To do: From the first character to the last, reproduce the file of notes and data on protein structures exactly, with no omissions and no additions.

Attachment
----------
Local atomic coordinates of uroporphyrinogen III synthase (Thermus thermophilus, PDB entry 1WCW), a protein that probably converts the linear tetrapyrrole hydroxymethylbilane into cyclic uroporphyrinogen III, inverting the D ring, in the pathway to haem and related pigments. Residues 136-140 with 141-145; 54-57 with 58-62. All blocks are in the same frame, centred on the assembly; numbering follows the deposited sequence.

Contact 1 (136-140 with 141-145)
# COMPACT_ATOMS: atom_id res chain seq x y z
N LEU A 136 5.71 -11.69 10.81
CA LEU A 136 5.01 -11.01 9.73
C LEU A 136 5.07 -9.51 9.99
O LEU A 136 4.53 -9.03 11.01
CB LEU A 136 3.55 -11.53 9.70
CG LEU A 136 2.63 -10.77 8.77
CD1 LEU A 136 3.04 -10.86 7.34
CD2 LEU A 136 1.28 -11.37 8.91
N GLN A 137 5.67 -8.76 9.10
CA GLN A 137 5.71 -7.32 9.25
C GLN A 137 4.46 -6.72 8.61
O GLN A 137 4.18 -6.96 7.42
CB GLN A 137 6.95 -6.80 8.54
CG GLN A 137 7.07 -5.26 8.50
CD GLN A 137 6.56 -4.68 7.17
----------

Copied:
Local atomic coordinates of uroporphyrinogen III synthase (Thermus thermophilus, PDB entry 1WCW), a protein that probably converts the linear tetrapyrrole hydroxymethylbilane into cyclic uroporphyrinogen III, inverting the D ring, in the pathway to haem and related pigments. Residues 136-140 with 141-145; 54-57 with 58-62. All blocks are in the same frame, centred on the assembly; numbering follows the deposited sequence.

Contact 1 (136-140 with 141-145)
# COMPACT_ATOMS: atom_id res chain seq x y z
N LEU A 136 5.71 -11.69 10.81
CA LEU A 136 5.01 -11.01 9.73
C LEU A 136 5.07 -9.51 9.99
O LEU A 136 4.53 -9.03 11.01
CB LEU A 136 3.55 -11.53 9.70
CG LEU A 136 2.63 -10.77 8.77
CD1 LEU A 136 3.04 -10.86 7.34
CD2 LEU A 136 1.28 -11.37 8.91
N GLN A 137 5.67 -8.76 9.10
CA GLN A 137 5.71 -7.32 9.25
C GLN A 137 4.46 -6.72 8.61
O GLN A 137 4.18 -6.96 7.42
CB GLN A 137 6.95 -6.80 8.54
CG GLN A 137 7.07 -5.26 8.50
CD GLN A 137 6.56 -4.68 7.17